Researchers analyzed anonymous data stored at the U of M to trace the health history of mothers whose children had FASD and compared it to mothers whose children did not.

They found mothers of children with FASD are more prone to both suicide attempts and death by suicide. The study also found they are more likely to be poor, single parents and suffer from mental disorders.

“Identifying groups of women who are at risk for suicidal behaviour is crucial for developing effective suicide-prevention strategies,” Singal said.

Data from 700 mothers whose children had FASD was analyzed and compared with data from 2,100 mothers whose children did not. The data used traced the mothers’ medical history from 1979 to 2013.

Although researchers expected to find mothers of children with FASD had higher rates of suicide attempts during pregnancy and during the first year of the child’s life, this did not prove true; instead, they found the mothers were at an increased risk of suicide later in life.

The mothers whose children had FASD did show higher rates of prenatal and postpartum psychological distress, researchers said.

The findings point to a need to identify women at a high risk to drink during pregnancy and screen them for suicidal behaviour and mental disorders, according to Singal.

She said it highlights the need to provide mental-health services for women who drank during pregnancy to prevent suicide later in life.

“Pregnant women don’t drink to intentionally harm the unborn baby. They likely consume alcohol to cope with stressful life circumstances and addiction, or they may not realize they are pregnant,” Singal said.

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More Women Than We Thought Have Babies With Fetal Alcohol Spectrum Disorder: You might want to rethink that drink


Drinking while pregnant could be doing more harm than anyone has previously believed. According to Toronto’s Centre for Addiction and Mental Health (CAMH), one in every 13 women who consumes alcohol while expecting will have a baby born with fetal alcohol spectrum disorder (FASD).

CAMH’s findings, which were published in JAMA Pediatrics on Monday, analyzed 24 existing studies of more than 1,400 children to determine how prevalent FASD is in kids aged 0 to 16 around the world. Globally, they found that nearly eight in 1,000 babies are born with the disorder.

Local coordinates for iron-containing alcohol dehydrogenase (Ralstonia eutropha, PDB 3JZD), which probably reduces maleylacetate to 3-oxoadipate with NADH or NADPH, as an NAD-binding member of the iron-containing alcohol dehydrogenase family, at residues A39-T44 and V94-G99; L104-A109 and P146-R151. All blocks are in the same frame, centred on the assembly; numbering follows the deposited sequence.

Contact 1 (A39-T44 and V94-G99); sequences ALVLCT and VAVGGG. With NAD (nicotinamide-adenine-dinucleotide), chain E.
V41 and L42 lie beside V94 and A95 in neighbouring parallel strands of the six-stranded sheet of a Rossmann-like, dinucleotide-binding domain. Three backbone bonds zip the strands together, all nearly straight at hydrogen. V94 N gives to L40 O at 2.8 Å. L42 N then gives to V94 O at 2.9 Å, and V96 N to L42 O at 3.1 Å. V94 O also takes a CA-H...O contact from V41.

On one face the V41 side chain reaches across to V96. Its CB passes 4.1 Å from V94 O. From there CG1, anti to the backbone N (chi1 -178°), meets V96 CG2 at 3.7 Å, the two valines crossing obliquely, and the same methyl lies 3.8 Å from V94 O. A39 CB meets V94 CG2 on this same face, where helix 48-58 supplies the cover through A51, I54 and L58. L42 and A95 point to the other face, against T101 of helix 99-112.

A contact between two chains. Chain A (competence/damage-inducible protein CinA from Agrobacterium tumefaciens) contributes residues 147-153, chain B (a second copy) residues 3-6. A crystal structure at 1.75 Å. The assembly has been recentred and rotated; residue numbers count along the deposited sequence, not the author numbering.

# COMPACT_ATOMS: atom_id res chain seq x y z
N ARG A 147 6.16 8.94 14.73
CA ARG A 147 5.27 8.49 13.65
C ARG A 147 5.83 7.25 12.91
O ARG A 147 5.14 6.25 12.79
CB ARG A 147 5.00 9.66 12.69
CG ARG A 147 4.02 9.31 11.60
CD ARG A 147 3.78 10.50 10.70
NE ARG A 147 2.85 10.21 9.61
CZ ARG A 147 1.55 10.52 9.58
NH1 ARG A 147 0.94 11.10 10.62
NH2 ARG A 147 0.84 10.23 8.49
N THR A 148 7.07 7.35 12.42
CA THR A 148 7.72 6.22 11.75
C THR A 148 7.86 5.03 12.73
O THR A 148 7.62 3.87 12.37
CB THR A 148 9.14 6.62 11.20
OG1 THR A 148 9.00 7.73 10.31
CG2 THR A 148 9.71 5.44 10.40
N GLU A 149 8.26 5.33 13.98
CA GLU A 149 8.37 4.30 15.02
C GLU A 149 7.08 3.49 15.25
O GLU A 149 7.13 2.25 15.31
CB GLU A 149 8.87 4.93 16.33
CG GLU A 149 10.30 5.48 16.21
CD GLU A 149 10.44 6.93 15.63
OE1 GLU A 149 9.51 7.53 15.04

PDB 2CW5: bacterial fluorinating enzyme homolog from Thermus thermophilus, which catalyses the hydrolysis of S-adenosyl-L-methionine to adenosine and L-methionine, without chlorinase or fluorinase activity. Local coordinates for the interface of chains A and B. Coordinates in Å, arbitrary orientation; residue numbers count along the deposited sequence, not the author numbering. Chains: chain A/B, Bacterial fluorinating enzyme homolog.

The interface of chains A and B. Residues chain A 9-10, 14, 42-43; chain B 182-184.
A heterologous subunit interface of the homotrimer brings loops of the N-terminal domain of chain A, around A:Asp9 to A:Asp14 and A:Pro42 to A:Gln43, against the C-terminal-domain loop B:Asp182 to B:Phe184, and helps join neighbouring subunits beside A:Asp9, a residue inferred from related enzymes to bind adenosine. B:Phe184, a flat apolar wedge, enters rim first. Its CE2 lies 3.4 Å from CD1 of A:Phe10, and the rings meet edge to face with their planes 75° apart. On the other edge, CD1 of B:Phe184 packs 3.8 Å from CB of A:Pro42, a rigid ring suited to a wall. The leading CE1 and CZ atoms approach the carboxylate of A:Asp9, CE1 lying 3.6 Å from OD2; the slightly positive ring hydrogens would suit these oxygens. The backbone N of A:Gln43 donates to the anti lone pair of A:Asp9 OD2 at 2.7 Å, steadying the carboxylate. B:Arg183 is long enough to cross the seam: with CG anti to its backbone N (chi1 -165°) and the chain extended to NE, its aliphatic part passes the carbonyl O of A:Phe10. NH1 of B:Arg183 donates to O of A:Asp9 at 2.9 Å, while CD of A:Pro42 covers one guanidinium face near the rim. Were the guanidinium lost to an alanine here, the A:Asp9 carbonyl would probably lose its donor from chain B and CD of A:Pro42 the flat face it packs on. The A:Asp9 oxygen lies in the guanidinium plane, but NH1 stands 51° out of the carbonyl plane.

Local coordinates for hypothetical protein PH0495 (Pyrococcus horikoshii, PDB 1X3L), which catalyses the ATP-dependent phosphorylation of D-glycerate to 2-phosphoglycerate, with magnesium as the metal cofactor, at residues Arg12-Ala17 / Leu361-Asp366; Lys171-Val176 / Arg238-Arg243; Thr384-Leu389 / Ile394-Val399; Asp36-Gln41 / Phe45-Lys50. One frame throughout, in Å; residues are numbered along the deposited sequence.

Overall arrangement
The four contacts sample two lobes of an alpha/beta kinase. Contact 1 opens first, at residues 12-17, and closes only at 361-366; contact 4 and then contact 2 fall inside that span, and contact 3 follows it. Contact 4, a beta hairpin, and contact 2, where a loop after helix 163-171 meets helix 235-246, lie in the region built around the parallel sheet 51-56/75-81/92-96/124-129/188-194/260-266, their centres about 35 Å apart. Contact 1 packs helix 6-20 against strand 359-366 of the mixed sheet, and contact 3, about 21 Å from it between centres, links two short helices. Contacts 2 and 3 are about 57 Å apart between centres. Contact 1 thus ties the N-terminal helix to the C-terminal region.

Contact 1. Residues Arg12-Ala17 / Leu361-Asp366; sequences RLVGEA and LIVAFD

“FASD prevalence estimates are essential to effectively prioritize and plan health care for children with FASD, who are often misdiagnosed,” said Dr. Svetlana Popova, Senior Scientist at CAMH’s Institute for Mental Health Policy Research. “Most of these children will require lifelong care, so the earlier they have access to appropriate therapy and supports, the better their long-term health and social outcomes will be.”

FASD is considered a brain injury and a lifelong disorder.

Fetal alcohol spectrum disorder is a blanket term for all the problems that can happen to an infant when a mother drinks during pregnancy. This includes the commonly heard fetal alcohol syndrome, which can cause a baby to have central nervous system disorders, growth problems, and abnormal facial features, among other things, according to Baby Center Canada.

FASD is considered a brain injury and a lifelong disorder, since it may not only affect a child’s physical abilities but mental, behavioural and learning abilities as well.

According to the CDC and the U.S. Surgeon General, “There is no known safe amount of alcohol to drink while pregnant. There is also no known safe time during pregnancy or safe type of alcohol.”


The analysis done by CAMH determined how common FASD is for children in each country. While it was estimated that there are eight FASD cases for every 1,000 Canadian children, rates are higher in the U.S., with 15 cases for every 1,000 children. Additionally, the European region has nearly 20 per 1,000.

According to the study, children from low-income communities, foster care, psychiatric care, the criminal justice system, and the Aboriginal community were more likely to suffer from FASD.

There are eight FASD cases for every 1,000 Canadian children.

“The findings highlight the need to establish a universal public health message about the potential harm of prenatal alcohol exposure and a routine screening protocol,” the study concluded. “Brief interventions should be provided, where appropriate.”